India's Car Market Offers No Relief for Automakers

As sales plunge, Indian auto plants are slashing production, cutting shifts, and putting joint ventures on hold
In Chennai in southern India, Hyundai Motors has begun keeping its factory closed for a day every week to rationalize production costs. DIBYANGSHU SARKAR/AFP/Getty Images

Until a year ago, India (India) was the fastest-growing automotive market in the world. Today the $33.3 billion Indian auto industry has slumped to an eight-year low. November was particularly bruising as passenger car sales skidded 19%, to 83,079, down from 103,031 a year ago. Trucks sales plunged by half, the worst in 10 years, according to the latest data released by the Society of Indian Automobile Manufacturers (SIAM). "The complete lack of consumer finance and high interest rates [are] putting off consumers from buying vehicles," says Dilip Chenoy, executive director of SIAM.

As America's Big Three teeter on the edge of bankruptcy, and even Japanese powerhouses like Toyota (TM) and Honda (HMC) drastically cut back their sales projections, emerging markets like India are offering no relief. The credit crunch has forced Indian and global automakers to pull back production, reduce shifts at plants, and lay off contract labor in the past two months. Toyota has slashed production by 30% since November and has halted production for eight days a month at its plant in Bidadi on the outskirts of Bangalore. In keeping with Toyota's global practice, training sessions during plant holidays ensure that the workforce is not idle. "We also send them out on corporate social responsibility projects," says Shekar Vishwanathan, a Toyota director. At Chennai in southern India, Hyundai Motors has begun keeping its factory closed for a day every week to rationalize production costs.

Joint Ventures Slowing

Companies that have teamed up with local partners are putting the brakes on Indian ventures, too. Mahindra Renault, a joint venture between Nissan Renault and tractor and auto manufacturer Mahindra & Mahindra that makes the Logan sedan (Dacia in Europe) in India, closed its factory in Nashik, 74 miles from Mumbai, for three days earlier this month. Renault has pushed back production of trucks with another Indian partner—Ashok Leyland in the south—by six months, to mid-2010. Renault's small car, a venture with local player Bajaj Auto, is expected to be made in 2011 as planned, but the plant in Chennai may use just one shift instead of two. "Auto companies have no option but to defer plans, as vehicle buying has petered off," says Abdul Majeed, a partner at PricewaterhouseCoopers in Chennai.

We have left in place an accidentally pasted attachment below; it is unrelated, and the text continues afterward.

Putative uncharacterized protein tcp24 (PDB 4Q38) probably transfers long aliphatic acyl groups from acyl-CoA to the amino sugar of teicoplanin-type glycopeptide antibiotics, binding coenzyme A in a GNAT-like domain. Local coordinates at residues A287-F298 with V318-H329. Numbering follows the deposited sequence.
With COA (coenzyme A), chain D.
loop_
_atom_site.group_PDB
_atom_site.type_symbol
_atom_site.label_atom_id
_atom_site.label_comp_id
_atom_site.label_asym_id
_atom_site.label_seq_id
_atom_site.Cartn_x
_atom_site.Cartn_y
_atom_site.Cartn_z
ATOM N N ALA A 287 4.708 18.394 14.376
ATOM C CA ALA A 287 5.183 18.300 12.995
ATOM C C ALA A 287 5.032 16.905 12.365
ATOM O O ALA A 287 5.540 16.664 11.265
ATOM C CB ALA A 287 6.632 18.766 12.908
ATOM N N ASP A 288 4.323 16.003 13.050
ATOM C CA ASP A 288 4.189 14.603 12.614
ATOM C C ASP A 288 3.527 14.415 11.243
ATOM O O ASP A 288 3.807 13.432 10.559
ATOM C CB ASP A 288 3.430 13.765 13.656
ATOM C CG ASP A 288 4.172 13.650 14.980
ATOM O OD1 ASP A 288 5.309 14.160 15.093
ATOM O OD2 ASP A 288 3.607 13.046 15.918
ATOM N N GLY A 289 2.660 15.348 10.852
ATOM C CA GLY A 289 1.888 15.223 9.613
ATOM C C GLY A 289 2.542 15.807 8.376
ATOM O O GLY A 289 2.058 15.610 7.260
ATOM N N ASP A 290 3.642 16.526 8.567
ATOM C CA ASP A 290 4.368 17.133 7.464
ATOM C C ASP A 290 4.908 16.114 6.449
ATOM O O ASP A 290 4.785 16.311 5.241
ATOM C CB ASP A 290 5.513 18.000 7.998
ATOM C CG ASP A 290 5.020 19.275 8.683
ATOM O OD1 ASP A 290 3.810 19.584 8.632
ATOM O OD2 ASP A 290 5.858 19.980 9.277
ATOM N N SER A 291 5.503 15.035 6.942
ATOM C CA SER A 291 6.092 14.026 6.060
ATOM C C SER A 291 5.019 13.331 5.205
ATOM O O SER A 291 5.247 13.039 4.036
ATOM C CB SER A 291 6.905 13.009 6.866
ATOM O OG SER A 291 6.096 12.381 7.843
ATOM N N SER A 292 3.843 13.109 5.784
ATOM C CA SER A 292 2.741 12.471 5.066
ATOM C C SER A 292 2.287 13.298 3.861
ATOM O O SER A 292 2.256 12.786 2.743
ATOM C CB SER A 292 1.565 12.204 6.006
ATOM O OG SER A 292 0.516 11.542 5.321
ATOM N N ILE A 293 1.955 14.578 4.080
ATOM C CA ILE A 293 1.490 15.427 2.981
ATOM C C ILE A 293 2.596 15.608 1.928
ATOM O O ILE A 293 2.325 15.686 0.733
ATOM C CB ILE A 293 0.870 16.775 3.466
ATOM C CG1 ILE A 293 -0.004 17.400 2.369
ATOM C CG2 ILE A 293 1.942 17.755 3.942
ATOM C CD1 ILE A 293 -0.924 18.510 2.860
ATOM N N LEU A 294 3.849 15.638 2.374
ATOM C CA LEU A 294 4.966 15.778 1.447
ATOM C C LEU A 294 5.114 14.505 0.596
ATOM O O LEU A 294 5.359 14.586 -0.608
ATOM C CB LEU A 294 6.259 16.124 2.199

The biggest name in the Indian auto business, Tata Motors, is also retrenching. The company, which hopes to launch its much-hyped $2,000 Nano car in 2009, shut its commercial vehicle plants in Pune in the west and Lucknow in northern India for a week to 10 days in November to avoid building up inventory. Tata Motors continues to maintain that the Nano would be launched by March next year. And Mahindra & Mahindra eliminated 900 jobs in India and international operations.

A big problem: Most of the consumer demand that drives the Indian auto industry relies on financing. The liquidity crunch, credit squeeze, and weak currency have combined to make auto loans more expensive. Lending for new cars now accounts for 65% of consumer auto purchases, down from 85% a year ago. ICICI Bank, India's largest private-sector lender, expects a 35% drop in car loans this year, worse than the average 16% dip in loans for the industry. "The market is not conducive for lending, so we are not pushing auto loans aggressively," says N.R. Narayanan, the group business head of vehicle financing at ICICI Bank.

Tighter Credit Standards

With banks not in a mood to lend, interest rates on car loans hover at around 14% to 18%, up from 10% to 12% not long ago. A slew of rate-cutting measures by the central bank in the past two months hasn't yet enticed big lenders to cut rates. On the contrary, banks have been tightening credit standards. "It is not just the availability, but the better cost of finance which is the main problem," says S.M. Bafna, head of Bafna Motors, a leading Mumbai auto dealer for Honda, Tata Motors, and Toyota.

To boost consumer demand in many sectors, including auto, New Delhi announced a $4 billion stimulus package on Dec. 7. It also lowered the tax on many products, excluding petroleum, by 4%, and dropped gas and diesel prices by 6%. The auto industry greeted the move with enthusiasm, and most of the big companies reduced vehicle prices within days. Auto stocks like Tata Motors, Maruti Suzuki India, Bajaj Auto, Mahindra, and Hero Honda Motors are up 14% on average since the tax cuts.

However, customers have yet to warm up to the price reduction. "Nothing will change in a hurry," says Ramnath Subramaniam, director of research at Mumbai brokerage firm IDFC-SSKI Securities. SIAM's Chenoy expects another round of rate cuts from the central bank "before consumer sentiment picks up."

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